It’s not perfect and it’s very much an ongoing work in progress, but when it works it truly sings.

Sat listening to children discuss a question and argue their point sums up what we’re trying to do.

Sorry for the waffling…I’m not sure what I’m getting at but just that curriculum needs to be needs to be more not less and we need a reason for it being.

Is there room for a maverick in our school team?

Watching the England versus Austria friendly yesterday I was struck by the fact that Jack Grealish was playing. As a Villa supporter that made me really happy. Grealish is part of that longline of mercurial talents that normally an England team doesn’t find room for, (Le Tissier, McMannaman, Merson etc) a player who is considered too much of a risk, they may provide you with brilliance but at other points they may not. Instead watching the national team we’ve often ended up watching a load of meat and potatoes players who have way more caps. Safety first. Sadly this may well be the case when we hit the tournament next week but yesterday Grealish played. The best team mangers will build a team around that talent, the worst leave them on the bench.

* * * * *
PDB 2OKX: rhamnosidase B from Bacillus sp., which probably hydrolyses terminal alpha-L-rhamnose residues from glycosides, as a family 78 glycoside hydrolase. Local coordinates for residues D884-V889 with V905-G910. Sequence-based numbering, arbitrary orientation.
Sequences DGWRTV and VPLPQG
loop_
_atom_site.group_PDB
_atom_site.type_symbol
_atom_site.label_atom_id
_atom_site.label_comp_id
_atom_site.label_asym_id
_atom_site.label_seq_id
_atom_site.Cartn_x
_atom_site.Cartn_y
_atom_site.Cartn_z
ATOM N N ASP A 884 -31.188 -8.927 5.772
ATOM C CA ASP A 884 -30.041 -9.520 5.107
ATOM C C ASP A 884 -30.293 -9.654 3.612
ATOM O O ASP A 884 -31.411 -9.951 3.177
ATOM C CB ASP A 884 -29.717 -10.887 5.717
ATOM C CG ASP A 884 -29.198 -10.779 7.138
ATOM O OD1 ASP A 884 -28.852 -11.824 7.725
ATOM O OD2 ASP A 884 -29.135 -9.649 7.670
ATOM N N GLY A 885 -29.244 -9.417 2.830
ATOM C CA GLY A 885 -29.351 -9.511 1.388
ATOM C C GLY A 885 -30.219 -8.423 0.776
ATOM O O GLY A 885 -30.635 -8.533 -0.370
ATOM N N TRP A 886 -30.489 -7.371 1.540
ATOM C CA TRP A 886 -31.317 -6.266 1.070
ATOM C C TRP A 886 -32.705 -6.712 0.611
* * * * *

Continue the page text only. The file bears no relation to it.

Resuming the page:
I was struck by the comparison to schools, increasingly there is is no room for the Mavericks in our schools the risk takers, those teachers in our schools who we remember. There is increasingly no room for the cavalier teacher, flamboyant and exciting. The one that carries a child on that educational rollercoaster. They are either to big a risk or we increasingly seem to be beating the maverick out of them with an homogenised educational soup. Educational gruel.

As school leader I want a Jack Grealish or two, a teacher who makes things happen and gets the audience to their feet.

Surely schools are a team game and we need a full squad..